That’s right. I would open my eyes during prayers. Not just any prayers, but the prayers said during church services in the main auditorium. That despite having been taught in Sunday School that it was a rule (if not a commandment) that you had to bow your head and close your eyes during prayers.
But I had a good reason. I wasn’t opening my eyes to look at other people or even to see the person praying. I wanted to see Jesus.
I assumed that when we all closed our eyes and bowed our heads, Jesus would come in and listen to the prayer. Maybe, just maybe, I could sneak a peek of him before he realized I was looking.
My older self is a bit envious of that child. Not that I want a childish faith that expects to see Jesus sitting in the rafters. But I’d like to recapture the childlike faith that confidently expects the Lord to be present in our assemblies.
I know intellectually that “God with us” isn’t just the translation of the name of some kid in the book of Isaiah. I also know it’s more than what happened when Mary had a baby in Bethlehem.
I can quote the verse from Matthew 18. You know the one:
“For where two or three come together in my name, there am I with them.” (Matthew 18:20)
Yet even then, my rational self wants to tie that to a specific context (church discipline) or a specific time frame (apostolic era) or a purely figurative way of speaking. It’s can’t be that Jesus really comes to be among us when we assemble.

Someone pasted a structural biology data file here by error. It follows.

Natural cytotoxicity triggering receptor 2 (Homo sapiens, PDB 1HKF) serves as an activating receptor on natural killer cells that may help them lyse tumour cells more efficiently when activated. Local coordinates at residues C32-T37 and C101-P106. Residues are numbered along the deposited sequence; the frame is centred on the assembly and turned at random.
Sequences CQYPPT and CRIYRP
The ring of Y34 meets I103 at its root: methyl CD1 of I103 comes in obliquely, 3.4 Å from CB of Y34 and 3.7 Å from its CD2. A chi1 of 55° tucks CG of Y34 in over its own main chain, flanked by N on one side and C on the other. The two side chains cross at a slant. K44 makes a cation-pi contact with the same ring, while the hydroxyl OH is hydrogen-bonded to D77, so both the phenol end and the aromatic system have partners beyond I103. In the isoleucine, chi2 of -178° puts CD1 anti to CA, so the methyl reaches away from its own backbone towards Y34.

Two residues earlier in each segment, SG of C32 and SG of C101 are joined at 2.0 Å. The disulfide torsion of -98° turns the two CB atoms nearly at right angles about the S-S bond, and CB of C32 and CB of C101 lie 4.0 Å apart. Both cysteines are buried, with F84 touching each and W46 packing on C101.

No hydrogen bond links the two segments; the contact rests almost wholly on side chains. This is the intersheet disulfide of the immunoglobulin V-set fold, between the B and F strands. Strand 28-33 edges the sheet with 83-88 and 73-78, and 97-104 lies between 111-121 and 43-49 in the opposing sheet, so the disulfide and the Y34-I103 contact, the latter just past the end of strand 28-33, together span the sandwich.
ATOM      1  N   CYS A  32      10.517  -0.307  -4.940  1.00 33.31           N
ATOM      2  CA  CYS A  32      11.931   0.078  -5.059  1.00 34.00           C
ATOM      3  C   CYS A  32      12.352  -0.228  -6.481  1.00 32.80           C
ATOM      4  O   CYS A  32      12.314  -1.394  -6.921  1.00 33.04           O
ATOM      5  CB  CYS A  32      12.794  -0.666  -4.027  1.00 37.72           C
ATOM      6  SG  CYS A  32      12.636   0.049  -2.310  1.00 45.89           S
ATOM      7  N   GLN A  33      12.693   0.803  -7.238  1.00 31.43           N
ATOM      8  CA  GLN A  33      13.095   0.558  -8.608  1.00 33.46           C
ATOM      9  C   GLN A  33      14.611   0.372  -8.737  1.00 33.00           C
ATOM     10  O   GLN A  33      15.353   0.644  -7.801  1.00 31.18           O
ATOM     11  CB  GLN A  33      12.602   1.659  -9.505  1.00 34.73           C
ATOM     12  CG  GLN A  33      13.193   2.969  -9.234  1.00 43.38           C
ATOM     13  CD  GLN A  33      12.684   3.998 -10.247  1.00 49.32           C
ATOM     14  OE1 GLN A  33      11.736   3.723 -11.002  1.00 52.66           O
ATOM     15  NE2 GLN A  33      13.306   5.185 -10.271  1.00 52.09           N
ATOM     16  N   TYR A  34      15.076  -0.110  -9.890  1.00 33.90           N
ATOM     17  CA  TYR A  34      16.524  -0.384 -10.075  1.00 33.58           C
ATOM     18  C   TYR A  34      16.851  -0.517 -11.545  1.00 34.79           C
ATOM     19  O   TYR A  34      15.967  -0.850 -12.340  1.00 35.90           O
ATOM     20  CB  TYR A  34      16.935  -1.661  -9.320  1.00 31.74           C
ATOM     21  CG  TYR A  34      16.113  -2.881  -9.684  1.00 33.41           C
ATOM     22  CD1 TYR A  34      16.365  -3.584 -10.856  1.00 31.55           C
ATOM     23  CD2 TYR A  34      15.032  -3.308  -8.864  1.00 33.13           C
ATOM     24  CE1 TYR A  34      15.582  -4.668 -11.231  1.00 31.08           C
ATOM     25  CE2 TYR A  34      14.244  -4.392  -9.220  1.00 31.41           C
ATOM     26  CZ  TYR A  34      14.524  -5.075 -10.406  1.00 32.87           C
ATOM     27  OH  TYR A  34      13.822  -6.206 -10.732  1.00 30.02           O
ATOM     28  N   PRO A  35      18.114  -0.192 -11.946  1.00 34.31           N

But isn’t that one of the great lessons that the gospel writers want to show us, especially Matthew in his gospel? Isn’t that the real meaning behind “God with us”? Not that God was with his people in days of old. Not just that the Word became flesh and dwelt among us. But that promise from the end of Matthew: “And surely I am with you always, to the very end of the age.” (Matthew 28:20)
When we come together as a body, Jesus is among us. We need to see that. We need to feel that. We need to believe that.
When Paul was writing to the Corinthian church about the need to discipline one of their members, he begins his instructions by saying:
“When you are assembled in the name of our Lord Jesus and I am with you in spirit, and the power of our Lord Jesus is present…” (1 Corinthians 5:4)
God with us. Us. When we come together. I know that we are temples of the Spirit, and God lives in us. There is a very real sense in which God is with us all the time. But there’s a special meaning to the assembly, a special reality that tells us that God is with us. The power of the Lord is in our midst.
It’s hard to see past what our physical senses take in. We see worn out pews and faded carpet. We hear off-key singing and crying babies. We get too hot or too cold, depending on how well the heating/AC is working. We touch and taste the Lord’s Supper, knowing that it’s really crackers and grape juice, not the body and blood of Jesus.
And yet… God is with us. These physical things merely distract from the spiritual reality that God is in our midst. Or, if we let them, they come together to remind us that there is a Creator behind these physical realities, and that Creator is with us. He is present.
I don’t want to go back to looking for Jesus somewhere up near the ceiling. But I do want to recapture that assurance that he will be there when the church meets. He will be among us.
God will be with us.